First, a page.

La Eterna Noche de las Doce Lunas| 20 June, 2014
As we are so absorbed in our every day lives and #firstWorldproblems we often forget that there is a whole world out there filled with differences. Globalization has made it easy to forget that there are cultures struggling to maintain their traditions. Different ethnic groups fight daily to preserve the way of living they have always known, and that is rapidly changing. Recently, I’ve found myself watching more documentaries that have opened my eyes to new things, things which have changed the way I view cultures, foreign as well as my own.
Priscila Padilla’s documentary, La Eterna Noche de las Doce Lunas (Eternal Night of the Twelve Moons), lingered in my mind for days after I watched it. This compelling film tells the story of a 12 year old girl, Pili, from the Wayuu tribe of northern Colombia. She goes through a ceremony known as “el encierro,” or ‘the seclusion’, where she transitions from being a girl to a woman after her first menstruation. Several men from her tribe build a house out of mud and she transitions there, motionless in her hammock for the first few days. She then spends her days and nights weaving, and is only allowed interaction with other women who have been through the same process. Nobody else can see her or speak to her. She spends 12 months trapped inside the small house where she learns to leave not only her childhood behind, but also her smile. Smiling is not allowed for women in her tribe.
Through the eyes of Padilla we have the opportunity to experience the everyday life of this tribe, and the struggles they encounter to keep their traditions alive. With respect and sensitivity, the film-maker transforms Pili’s experiences into a beautiful and heartbreaking film while shedding light on the difficulties that many tribes face, not only in Colombia, but all over the world. Pili’s agreement to participate in “el encierro” is based on a need to please her grandmother, who has raised her and wants her to become a valued and respected women in their society, something her mother never managed to do. The film-maker gives the audience the opportunity to accompany Pili through the process of preparation, and to observe her relationships with other girls her age, and how people outside the tribe see the ceremony. However, Padilla does not focus her film on outside opinion, but rather on the figure of Pili and her experience.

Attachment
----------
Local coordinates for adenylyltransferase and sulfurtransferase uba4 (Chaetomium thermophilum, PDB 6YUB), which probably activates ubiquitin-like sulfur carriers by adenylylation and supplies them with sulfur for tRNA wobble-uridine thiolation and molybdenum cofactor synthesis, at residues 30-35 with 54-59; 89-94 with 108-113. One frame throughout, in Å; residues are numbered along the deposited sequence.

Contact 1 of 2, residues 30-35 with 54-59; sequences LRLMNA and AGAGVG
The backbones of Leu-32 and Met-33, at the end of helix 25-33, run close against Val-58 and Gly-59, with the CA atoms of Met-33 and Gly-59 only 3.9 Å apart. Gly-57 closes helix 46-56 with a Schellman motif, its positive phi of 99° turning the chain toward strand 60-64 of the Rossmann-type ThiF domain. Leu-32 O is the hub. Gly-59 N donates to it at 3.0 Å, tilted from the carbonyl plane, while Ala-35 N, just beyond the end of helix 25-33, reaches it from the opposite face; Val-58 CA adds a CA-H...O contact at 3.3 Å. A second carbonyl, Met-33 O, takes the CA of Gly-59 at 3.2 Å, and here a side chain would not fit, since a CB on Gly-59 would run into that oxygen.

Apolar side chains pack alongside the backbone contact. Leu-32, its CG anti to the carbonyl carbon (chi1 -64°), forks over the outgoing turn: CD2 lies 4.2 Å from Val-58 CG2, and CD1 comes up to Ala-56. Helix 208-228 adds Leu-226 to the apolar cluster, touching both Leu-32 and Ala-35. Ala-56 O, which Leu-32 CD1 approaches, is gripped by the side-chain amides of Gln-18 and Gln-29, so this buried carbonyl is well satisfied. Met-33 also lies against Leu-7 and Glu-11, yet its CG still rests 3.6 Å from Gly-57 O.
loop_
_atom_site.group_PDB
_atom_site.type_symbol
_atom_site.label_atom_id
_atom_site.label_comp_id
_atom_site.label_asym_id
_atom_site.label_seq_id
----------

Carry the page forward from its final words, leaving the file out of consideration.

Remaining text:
12 months later, Pili emerges from the small house where she has been transitioning with a new view on life. Before she went in we saw a strong girl filled with innocence and willing to sacrifice herself to please her grandmother and in order to be respected. After many nights of weaving and loneliness, Pili became a young adult woman who maybe wants more from life. The Eternal Night of the Twelve Moons is a documentary that represents the struggles of cultures against globalization. Pili represents the constant struggle young people in tribes have of whether to stay faithful to their roots and culture or to pursue a different life away from it.
Not knowing exactly the magnitude of what she was going to experience, the bravery of Pili is inspiring. The loneliness she endures in order to” become a women” resembles the alienation the Wayuu people undergo on a daily basis. Priscila Padilla’s documentary The Eternal Night of the Twelve Moons allows us to experience this alienation while making us appreciate something as simple as a smile. Can you imagine not being able to smile? This project sheds light on some of the injustices women go through around the world each day. We need more stories like this.
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